A World In The Middle Of The Ocean


Twelve times a year the QE2 retraces an old path from South-ampton, England, to New York City and back, a voyage each way of six days. I sailed westward last April, a five-night crossing that I christened, in the jollity of my trying to pack enough formal clothes for it, “Four Weddings and a Funnel.” (A bon mot and we had yet to sail!) I also packed a stiff old pea coat, so that I could haunt the deck no matter what the conditions; even the route, the same route taken by immigrants and soldiers, my relatives among them, would be something to see across the rail. I traveled to England in a jet plane, changing continents and having a nap, only to turn around and come back on an ocean liner. Not just to come back, but to cross.

As the last passenger line operating on the Atlantic route, Cunard is only finishing what it started in 1840, when it was the first. That year Great Britain boldly awarded its Royal Mail contract for the North Atlantic to a new company that was itself banking on a fairly new invention. The company was the British & North American Royal Mail Steam Packet Company, headed by Samuel Cunard. With a guaranteed annual payment for carrying mail on schedule between Liverpool, Halifax, and Boston, Mr. Cunard forsook sailing ships, commissioned four brand-new steamships, and started the transatlantic service that bears his name to this day. His fleet cut the ocean passage from four weeks to two, and ever since, time has been the conceit of the Atlantic: People have shown their self-worth by having none to spare and their superiority by having so much less to spare than their grandfathers. On that the ocean liners feasted, and finally starved.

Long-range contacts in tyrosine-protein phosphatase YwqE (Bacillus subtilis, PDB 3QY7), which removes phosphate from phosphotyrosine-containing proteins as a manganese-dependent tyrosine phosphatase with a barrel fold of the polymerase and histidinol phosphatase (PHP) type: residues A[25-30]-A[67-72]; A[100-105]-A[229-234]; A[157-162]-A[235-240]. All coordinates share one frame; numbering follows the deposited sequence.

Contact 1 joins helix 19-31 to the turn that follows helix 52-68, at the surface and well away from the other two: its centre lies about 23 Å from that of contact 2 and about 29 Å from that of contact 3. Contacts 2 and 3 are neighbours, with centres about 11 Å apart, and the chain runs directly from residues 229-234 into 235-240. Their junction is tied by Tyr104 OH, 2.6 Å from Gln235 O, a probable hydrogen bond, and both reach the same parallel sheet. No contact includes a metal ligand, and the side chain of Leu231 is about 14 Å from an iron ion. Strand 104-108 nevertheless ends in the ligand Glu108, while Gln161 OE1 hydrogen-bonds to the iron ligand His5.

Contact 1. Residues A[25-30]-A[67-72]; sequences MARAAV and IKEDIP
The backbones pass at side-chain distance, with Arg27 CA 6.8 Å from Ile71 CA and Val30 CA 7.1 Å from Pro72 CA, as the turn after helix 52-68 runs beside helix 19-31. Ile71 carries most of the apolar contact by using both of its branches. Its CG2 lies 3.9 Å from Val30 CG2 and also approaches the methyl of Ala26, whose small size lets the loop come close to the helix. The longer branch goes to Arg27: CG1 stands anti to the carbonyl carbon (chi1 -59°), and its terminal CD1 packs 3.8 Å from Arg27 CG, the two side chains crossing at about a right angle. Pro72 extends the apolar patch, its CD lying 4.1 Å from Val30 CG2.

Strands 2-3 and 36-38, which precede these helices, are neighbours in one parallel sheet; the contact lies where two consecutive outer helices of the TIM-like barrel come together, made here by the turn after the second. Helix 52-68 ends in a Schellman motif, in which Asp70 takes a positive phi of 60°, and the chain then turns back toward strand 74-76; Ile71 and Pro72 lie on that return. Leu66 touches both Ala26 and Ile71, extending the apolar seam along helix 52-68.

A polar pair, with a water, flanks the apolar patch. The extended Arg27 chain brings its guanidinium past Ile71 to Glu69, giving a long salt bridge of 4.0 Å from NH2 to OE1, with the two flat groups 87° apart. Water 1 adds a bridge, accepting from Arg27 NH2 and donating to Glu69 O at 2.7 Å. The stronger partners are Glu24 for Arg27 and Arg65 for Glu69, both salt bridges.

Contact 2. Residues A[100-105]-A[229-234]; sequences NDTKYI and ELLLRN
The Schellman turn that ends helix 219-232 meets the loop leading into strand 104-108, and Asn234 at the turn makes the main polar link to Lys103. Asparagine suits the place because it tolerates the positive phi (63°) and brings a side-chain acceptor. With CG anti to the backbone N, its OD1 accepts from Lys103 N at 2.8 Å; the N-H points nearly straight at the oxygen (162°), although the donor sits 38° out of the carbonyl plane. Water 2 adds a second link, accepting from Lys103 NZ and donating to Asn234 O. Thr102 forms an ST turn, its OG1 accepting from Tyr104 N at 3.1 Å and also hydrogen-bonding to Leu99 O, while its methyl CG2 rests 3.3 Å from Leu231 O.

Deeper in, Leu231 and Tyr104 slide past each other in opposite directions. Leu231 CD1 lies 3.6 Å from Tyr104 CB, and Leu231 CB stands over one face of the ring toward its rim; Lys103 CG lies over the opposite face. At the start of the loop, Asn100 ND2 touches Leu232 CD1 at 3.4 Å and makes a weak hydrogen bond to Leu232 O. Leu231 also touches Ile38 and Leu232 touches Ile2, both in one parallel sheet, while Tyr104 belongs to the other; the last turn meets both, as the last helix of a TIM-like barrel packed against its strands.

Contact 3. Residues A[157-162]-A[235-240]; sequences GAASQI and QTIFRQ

Samuel Cunard was among the passengers aboard the first of his ships to leave England, in July 1840. The moment when it docked in America was historic: It was not only the first Cunarder to cross but also the first oceangoing steamship ever seen in Boston. Even more impressive in the annals of social history, Mr. Cunard received eighteen hundred dinner invitations on his first day in Boston.

Within a few years the Americans became actively envious of the Cunard Line, as did the Germans and the French (and anyone else who found enormous profits to his liking). All of them muttered that the British “thought they owned the North Atlantic,” but throughout the rest of the nineteenth century it was true. What’s more, it was deserved. Before radio was installed on ships in 1903, an ocean liner was liable to go out and never be heard from again. It might hit ice or a derelict, suffer an explosion, burn down to the water, founder in a storm, or something else entirely; odd things happen on the North Atlantic. Yet the Cunard Line was able to boast that it “never lost a life at sea” from 1840 until its ship Lusitania was torpedoed during World War I. Nor has it lost one since.


It ought to be hard to hide a ship like the QE2 , I suppose, but in Southampton last April there was no open gangway, with throngs below and a brass band. There was a massive gray terminal, behind which there had to be a ship. I boarded through the terminal, walking along carpeted hallways and waving papers at people until I seemed to be on board, and then I walked along and showed other papers until I arrived at my stateroom.

But I never saw the ship. (I believe it is dark blue and white with a red funnel.) The QE2 is 963 feet long, about 60 feet shorter than the longest liners of all time. Each level on board has two long hallways, like rifle barrels, running practically the length of the ship; the 974 cabins lining them can accommodate up to 1,810 passengers. The staterooms on the QE2 certainly vary in price and generally indicate First, Second, and Third classes, but except for a few reserved lounges, nearly the entire ship is open to all passengers. Nothing on board harkens back to the days when crew members were posted and ropes were strung throughout such a ship to keep First in First and, more important, Third in Third. On the outside the stern of the QE2 is something of an open play area, with a pool and facilities for golf, miniature golf, deck tennis, and basketball. But then inside, the QE2 is also something of a play area, with another pool, a health club, a casino, an impressive library, a handsome theater that doubles as the church, and swank shops such as Harrod’s, in addition to the pub, the nightclub, the piano bar, the disco, and a cabaret.